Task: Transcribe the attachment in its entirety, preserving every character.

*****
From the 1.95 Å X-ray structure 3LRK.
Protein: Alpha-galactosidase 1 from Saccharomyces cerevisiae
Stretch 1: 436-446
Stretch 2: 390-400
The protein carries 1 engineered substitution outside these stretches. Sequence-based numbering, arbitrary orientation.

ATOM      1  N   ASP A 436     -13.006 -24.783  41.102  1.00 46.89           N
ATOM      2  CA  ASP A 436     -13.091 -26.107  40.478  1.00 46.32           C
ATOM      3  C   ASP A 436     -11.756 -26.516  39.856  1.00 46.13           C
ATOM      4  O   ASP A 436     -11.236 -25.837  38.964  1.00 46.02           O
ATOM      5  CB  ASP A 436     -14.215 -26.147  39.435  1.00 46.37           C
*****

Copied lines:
From the 1.95 Å X-ray structure 3LRK.
Protein: Alpha-galactosidase 1 from Saccharomyces cerevisiae
Stretch 1: 436-446
Stretch 2: 390-400
The protein carries 1 engineered substitution outside these stretches. Sequence-based numbering, arbitrary orientation.

ATOM      1  N   ASP A 436     -13.006 -24.783  41.102  1.00 46.89           N
ATOM      2  CA  ASP A 436     -13.091 -26.107  40.478  1.00 46.32           C
ATOM      3  C   ASP A 436     -11.756 -26.516  39.856  1.00 46.13           C
ATOM      4  O   ASP A 436     -11.236 -25.837  38.964  1.00 46.02           O
ATOM      5  CB  ASP A 436     -14.215 -26.147  39.435  1.00 46.37           C